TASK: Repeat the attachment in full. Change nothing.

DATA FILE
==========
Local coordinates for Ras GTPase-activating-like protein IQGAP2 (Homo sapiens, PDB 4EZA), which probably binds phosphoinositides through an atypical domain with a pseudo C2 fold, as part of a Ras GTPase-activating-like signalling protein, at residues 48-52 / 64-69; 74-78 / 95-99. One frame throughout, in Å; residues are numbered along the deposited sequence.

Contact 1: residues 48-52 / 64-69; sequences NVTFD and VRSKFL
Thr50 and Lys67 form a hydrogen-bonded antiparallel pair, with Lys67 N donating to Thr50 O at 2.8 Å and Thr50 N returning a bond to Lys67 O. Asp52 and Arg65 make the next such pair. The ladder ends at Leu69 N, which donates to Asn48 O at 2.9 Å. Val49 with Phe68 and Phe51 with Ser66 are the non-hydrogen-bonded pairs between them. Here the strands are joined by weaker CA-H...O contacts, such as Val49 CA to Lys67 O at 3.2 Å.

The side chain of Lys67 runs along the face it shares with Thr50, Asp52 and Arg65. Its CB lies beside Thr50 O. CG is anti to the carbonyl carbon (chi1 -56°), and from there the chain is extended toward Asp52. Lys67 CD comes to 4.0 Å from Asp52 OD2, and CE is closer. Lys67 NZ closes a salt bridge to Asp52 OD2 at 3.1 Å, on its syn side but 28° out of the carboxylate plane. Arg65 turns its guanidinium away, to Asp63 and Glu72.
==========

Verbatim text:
Local coordinates for Ras GTPase-activating-like protein IQGAP2 (Homo sapiens, PDB 4EZA), which probably binds phosphoinositides through an atypical domain with a pseudo C2 fold, as part of a Ras GTPase-activating-like signalling protein, at residues 48-52 / 64-69; 74-78 / 95-99. One frame throughout, in Å; residues are numbered along the deposited sequence.

Contact 1: residues 48-52 / 64-69; sequences NVTFD and VRSKFL
Thr50 and Lys67 form a hydrogen-bonded antiparallel pair, with Lys67 N donating to Thr50 O at 2.8 Å and Thr50 N returning a bond to Lys67 O. Asp52 and Arg65 make the next such pair. The ladder ends at Leu69 N, which donates to Asn48 O at 2.9 Å. Val49 with Phe68 and Phe51 with Ser66 are the non-hydrogen-bonded pairs between them. Here the strands are joined by weaker CA-H...O contacts, such as Val49 CA to Lys67 O at 3.2 Å.

The side chain of Lys67 runs along the face it shares with Thr50, Asp52 and Arg65. Its CB lies beside Thr50 O. CG is anti to the carbonyl carbon (chi1 -56°), and from there the chain is extended toward Asp52. Lys67 CD comes to 4.0 Å from Asp52 OD2, and CE is closer. Lys67 NZ closes a salt bridge to Asp52 OD2 at 3.1 Å, on its syn side but 28° out of the carboxylate plane. Arg65 turns its guanidinium away, to Asp63 and Glu72.